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Animal Behavior Core Faculty Supervisors

bardgetm@medicine.wustl.edu  |   wozniakd@psychiatry.wustl.edu
Phone: 747-4571  |  362-2483
Mail to: Department of Psychiatry
Campus Box  8134

The Animal Behavior Core Facility is coordinated by the Department of Psychiatry at the Washington University School of Medicine. It receives financial assistance from the Departments of Anesthesiology, Molecular Biology and Pharmacology, Pediatrics, and Psychiatry, as well as from the Washington University Alzheimer’s Disease Research Center and the McDonnell Center for Higher Brain Function.

I. Overview

Washington University is a world-renowned leader and pioneer in biomedical research. Our recent progress in many areas has been founded upon advances in molecular biology and transgenic technology. Specifically, many groups are studying various aspects of gene and protein function through targeted gene replacement in mice. Characterizing the phenotype of these animals often involves examining a multitude of in vitro and in vivo cellular and physiological processes. However, a complete appreciation of gene function often requires rigorous analysis of the animal's behavioral phenotype. The Animal Behavior Core (ABC) facility is a new service intended to offer interested investigators with a time-efficient, cost-effective opportunity to examine the behavioral consequences of transgenic gene expression or gene knockout or knock-in, as well as new pharmaceuticals, experimental brain injury, or maldevelopment in laboratory rodents.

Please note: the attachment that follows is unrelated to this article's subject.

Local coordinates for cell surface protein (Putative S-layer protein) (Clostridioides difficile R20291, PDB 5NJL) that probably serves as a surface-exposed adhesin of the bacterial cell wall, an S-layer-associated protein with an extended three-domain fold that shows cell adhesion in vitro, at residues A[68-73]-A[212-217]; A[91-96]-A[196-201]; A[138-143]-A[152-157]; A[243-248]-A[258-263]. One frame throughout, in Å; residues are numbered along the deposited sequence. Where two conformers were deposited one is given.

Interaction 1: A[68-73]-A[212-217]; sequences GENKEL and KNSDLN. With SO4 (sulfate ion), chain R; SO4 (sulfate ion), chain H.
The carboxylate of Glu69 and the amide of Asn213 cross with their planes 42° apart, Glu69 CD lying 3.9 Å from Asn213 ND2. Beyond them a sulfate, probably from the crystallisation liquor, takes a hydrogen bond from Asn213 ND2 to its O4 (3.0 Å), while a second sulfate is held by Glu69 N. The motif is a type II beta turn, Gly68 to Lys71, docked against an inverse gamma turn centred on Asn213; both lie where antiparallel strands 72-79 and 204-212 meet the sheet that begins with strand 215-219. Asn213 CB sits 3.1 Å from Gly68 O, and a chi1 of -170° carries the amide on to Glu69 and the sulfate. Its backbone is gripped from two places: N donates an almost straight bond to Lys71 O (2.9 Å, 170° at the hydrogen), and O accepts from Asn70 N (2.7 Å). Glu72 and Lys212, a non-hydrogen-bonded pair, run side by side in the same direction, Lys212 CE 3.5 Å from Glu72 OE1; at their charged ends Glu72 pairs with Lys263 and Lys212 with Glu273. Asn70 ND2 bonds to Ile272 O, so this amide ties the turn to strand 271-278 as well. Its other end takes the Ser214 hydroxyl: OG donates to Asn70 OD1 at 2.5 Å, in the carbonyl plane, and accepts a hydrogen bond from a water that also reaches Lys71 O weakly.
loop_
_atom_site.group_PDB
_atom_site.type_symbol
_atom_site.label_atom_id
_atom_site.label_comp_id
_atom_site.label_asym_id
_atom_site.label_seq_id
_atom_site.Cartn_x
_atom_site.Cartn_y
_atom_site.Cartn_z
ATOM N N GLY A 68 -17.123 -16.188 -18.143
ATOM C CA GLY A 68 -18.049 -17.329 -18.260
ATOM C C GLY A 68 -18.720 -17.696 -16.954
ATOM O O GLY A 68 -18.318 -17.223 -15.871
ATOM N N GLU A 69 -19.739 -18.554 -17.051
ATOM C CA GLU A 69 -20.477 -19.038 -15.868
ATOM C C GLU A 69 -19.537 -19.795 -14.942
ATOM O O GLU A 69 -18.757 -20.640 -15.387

II. Facility operation

A. Personnel

Mark Bardgett and David Wozniak are the faculty supervisors of the ABC facility. Both individuals are physiological psychologists with published experience in behavioral neuroscience and psychopharmacology with mice and rats. Each has prior experience and is currently conducting studies with transgenic or knockout mice. Anthony Nardi is the primary technician who will perform the following functions: coordination of animal transfers and other matters involving the Department of Comparative Medicine, daily testing of animals, animal handling, animal injections, and data entry.

B. Oversight panel

An oversight panel will meet quarterly to review the performance of the ABC, address any logistic or budgetary problems or concerns raised by facility consumers or by the facility personnel, and make recommendations for future facility directions. This oversight panel will consist of senior faculty members or faculty members whose research programs involve the use of transgenic mice. All decisions made by this committee involving facility operations will be final.

C. Location